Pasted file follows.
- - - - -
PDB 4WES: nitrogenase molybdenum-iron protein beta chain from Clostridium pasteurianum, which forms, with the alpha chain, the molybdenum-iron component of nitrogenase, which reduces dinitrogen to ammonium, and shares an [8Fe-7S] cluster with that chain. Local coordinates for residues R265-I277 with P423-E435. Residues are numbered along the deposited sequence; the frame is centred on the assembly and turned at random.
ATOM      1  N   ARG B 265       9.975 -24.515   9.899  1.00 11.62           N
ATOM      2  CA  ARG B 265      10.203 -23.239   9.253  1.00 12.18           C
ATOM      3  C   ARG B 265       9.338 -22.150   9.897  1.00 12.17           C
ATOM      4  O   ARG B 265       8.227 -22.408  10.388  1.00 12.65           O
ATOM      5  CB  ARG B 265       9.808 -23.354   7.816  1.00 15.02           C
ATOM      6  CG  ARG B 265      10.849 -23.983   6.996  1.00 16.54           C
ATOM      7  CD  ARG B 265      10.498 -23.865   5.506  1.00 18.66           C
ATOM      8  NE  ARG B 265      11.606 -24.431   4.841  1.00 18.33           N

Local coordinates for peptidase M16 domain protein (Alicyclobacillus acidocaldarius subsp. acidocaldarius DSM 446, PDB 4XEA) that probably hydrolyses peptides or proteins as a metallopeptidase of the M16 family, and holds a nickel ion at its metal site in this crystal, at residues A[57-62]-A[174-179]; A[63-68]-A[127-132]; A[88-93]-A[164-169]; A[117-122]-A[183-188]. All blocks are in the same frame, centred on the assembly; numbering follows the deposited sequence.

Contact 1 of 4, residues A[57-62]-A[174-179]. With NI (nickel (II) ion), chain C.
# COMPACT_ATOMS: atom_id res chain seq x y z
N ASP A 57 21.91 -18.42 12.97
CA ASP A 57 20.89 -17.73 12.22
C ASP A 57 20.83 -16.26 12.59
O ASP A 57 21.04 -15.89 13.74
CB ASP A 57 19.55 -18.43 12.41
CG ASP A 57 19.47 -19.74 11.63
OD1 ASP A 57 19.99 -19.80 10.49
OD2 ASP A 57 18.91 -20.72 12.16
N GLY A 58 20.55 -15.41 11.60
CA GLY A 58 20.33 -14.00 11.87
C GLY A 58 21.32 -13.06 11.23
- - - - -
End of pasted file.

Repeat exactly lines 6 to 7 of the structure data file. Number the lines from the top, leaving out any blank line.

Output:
ATOM      5  CB  ARG B 265       9.808 -23.354   7.816  1.00 15.02           C
ATOM      6  CG  ARG B 265      10.849 -23.983   6.996  1.00 16.54           C